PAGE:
Thus, irrespective of the mode of presentation, the risk of developing a malignancy for patients with celiac disease decreased over the study period. This observation may, however, be secondary to the shorter duration of observation for patients in the latter period of our study. However, against this is the fact that the majority of the malignancies in the earlier time periods occurred before the diagnosis of celiac disease. Further evaluation of patients with malignancy compared with those without malignancy revealed no statistical difference in duration of symptoms in any of the 6 groups.
Currently all patients diagnosed with celiac disease are advised to adhere to a gluten-free diet, irrespective of the mode of presentation. This is mainly to prevent the development of worsening symptoms such as diarrhea and complications such as anemia, osteoporosis, and malignancies. However, we noted in this study that the age of presentation of those with and without diarrhea was similar, suggesting that patients without diarrhea may not progress to a diarrhea-predominant syndrome. In addition, there seems to be a decreasing risk for patients to develop a malignancy. It is unclear why some individuals with celiac disease become extremely ill and others remain totally asymptomatic. Our data emphasize the need to develop a long-term study of observing the natural history of silent celiac disease in asymptomatic patients.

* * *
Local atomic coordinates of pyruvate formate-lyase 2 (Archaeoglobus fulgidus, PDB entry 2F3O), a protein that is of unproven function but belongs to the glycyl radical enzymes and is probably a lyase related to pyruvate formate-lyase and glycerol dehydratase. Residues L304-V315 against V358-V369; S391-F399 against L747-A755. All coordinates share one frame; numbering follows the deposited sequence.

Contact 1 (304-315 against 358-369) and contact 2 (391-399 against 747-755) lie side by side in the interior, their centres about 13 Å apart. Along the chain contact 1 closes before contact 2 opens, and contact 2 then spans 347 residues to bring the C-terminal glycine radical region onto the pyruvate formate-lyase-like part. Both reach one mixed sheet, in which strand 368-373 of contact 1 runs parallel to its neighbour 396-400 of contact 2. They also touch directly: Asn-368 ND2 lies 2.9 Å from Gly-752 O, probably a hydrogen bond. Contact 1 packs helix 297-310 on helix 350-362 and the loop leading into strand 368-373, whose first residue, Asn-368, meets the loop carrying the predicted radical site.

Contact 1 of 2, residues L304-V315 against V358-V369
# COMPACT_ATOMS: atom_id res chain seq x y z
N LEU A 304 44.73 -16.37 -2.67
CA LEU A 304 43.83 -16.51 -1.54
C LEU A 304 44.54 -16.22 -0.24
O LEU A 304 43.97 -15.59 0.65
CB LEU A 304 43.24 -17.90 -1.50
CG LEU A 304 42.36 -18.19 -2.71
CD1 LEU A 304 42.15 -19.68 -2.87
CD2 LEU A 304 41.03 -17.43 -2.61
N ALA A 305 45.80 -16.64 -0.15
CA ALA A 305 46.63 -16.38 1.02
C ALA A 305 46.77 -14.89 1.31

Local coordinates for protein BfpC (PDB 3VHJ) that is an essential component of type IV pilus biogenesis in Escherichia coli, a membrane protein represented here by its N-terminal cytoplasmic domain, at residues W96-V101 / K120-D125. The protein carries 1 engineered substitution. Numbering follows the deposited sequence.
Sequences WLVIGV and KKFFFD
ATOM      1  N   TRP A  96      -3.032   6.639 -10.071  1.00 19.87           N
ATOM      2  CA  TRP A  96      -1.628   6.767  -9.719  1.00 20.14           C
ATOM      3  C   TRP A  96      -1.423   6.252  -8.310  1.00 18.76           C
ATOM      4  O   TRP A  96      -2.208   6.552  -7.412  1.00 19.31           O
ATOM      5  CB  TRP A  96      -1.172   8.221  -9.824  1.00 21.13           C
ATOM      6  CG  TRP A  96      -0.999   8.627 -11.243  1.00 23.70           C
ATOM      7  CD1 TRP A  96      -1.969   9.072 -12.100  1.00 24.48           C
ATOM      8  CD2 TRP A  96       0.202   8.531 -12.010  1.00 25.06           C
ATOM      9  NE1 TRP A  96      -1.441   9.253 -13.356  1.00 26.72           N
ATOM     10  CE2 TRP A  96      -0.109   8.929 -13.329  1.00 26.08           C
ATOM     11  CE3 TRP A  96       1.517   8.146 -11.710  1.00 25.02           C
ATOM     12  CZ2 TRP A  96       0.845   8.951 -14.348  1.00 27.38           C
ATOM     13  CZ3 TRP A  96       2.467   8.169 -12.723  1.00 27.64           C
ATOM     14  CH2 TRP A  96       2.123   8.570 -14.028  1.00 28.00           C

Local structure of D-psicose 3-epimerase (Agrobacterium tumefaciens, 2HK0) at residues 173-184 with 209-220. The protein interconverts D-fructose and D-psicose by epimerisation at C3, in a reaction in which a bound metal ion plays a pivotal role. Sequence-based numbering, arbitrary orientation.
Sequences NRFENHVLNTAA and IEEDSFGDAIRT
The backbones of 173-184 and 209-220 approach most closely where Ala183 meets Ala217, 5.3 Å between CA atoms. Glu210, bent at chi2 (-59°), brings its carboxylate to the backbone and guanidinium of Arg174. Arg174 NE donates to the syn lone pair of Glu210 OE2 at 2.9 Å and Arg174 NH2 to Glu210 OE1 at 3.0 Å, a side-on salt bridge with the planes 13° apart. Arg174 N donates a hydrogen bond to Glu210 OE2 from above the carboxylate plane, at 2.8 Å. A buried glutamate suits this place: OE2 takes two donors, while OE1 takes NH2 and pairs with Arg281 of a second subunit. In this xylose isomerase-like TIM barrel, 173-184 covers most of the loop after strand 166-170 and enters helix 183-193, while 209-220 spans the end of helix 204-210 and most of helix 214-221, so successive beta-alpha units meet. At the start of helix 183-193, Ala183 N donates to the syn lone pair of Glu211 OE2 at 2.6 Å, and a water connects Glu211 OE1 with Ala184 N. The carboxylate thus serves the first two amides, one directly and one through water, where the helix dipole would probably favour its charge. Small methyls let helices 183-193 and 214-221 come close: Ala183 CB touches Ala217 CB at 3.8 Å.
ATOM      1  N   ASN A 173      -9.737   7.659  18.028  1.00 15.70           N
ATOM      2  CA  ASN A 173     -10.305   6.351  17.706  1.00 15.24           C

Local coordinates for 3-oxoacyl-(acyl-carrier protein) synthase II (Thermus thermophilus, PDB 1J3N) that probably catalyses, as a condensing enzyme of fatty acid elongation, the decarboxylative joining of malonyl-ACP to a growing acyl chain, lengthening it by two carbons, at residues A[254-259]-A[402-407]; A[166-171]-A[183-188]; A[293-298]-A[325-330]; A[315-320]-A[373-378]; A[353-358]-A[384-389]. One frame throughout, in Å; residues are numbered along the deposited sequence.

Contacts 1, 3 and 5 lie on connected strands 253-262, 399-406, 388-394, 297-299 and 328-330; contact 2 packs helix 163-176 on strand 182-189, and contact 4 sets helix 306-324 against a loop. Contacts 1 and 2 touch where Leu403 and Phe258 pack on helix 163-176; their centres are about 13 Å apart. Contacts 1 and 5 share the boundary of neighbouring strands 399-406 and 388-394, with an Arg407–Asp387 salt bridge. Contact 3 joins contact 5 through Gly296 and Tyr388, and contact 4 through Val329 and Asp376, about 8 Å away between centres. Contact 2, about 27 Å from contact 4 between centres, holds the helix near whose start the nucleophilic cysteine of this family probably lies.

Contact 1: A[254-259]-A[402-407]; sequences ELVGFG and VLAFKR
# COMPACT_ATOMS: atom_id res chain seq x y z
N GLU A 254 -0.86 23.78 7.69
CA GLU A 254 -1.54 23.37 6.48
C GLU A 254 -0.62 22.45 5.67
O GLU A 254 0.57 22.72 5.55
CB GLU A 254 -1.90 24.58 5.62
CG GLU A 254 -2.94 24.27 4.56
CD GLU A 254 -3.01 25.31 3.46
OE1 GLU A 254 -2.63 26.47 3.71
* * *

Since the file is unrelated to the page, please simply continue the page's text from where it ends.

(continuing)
In recognition of the lack of clinical data on celiac disease in the United States, our study represents a large cohort of patients diagnosed over a relatively extensive period of time (52 years). The major bias in our observations is because of our status as a tertiary referral center, which may have resulted in us seeing more patients with atypical presentations.
Celiac disease is becoming increasingly recognized in the adult population without diarrhea, with a larger percentage of patients presenting as asymptomatic individuals often detected by screening affected families. The atypical forms are, in fact, becoming the typical. The natural history of this milder form of celiac disease has not been determined.